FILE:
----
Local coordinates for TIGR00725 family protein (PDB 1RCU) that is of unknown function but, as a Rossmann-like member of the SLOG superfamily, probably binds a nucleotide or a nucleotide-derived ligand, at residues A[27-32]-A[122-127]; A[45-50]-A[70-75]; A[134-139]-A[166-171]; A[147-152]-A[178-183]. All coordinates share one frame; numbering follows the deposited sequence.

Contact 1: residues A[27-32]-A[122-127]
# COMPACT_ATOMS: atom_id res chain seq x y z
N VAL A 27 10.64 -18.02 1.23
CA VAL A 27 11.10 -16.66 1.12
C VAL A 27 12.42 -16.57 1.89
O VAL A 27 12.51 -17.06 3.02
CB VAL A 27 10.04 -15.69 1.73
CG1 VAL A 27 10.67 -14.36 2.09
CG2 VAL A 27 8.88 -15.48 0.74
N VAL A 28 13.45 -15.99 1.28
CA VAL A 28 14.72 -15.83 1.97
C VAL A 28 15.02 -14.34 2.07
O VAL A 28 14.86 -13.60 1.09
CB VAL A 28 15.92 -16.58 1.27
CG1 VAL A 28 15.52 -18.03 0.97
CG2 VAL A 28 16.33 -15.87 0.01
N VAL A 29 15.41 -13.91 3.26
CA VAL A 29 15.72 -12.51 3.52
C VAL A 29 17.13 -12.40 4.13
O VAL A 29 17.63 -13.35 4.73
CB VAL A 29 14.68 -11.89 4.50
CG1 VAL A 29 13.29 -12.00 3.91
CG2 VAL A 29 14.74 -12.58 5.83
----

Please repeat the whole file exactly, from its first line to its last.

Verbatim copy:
Local coordinates for TIGR00725 family protein (PDB 1RCU) that is of unknown function but, as a Rossmann-like member of the SLOG superfamily, probably binds a nucleotide or a nucleotide-derived ligand, at residues A[27-32]-A[122-127]; A[45-50]-A[70-75]; A[134-139]-A[166-171]; A[147-152]-A[178-183]. All coordinates share one frame; numbering follows the deposited sequence.

Contact 1: residues A[27-32]-A[122-127]
# COMPACT_ATOMS: atom_id res chain seq x y z
N VAL A 27 10.64 -18.02 1.23
CA VAL A 27 11.10 -16.66 1.12
C VAL A 27 12.42 -16.57 1.89
O VAL A 27 12.51 -17.06 3.02
CB VAL A 27 10.04 -15.69 1.73
CG1 VAL A 27 10.67 -14.36 2.09
CG2 VAL A 27 8.88 -15.48 0.74
N VAL A 28 13.45 -15.99 1.28
CA VAL A 28 14.72 -15.83 1.97
C VAL A 28 15.02 -14.34 2.07
O VAL A 28 14.86 -13.60 1.09
CB VAL A 28 15.92 -16.58 1.27
CG1 VAL A 28 15.52 -18.03 0.97
CG2 VAL A 28 16.33 -15.87 0.01
N VAL A 29 15.41 -13.91 3.26
CA VAL A 29 15.72 -12.51 3.52
C VAL A 29 17.13 -12.40 4.13
O VAL A 29 17.63 -13.35 4.73
CB VAL A 29 14.68 -11.89 4.50
CG1 VAL A 29 13.29 -12.00 3.91
CG2 VAL A 29 14.74 -12.58 5.83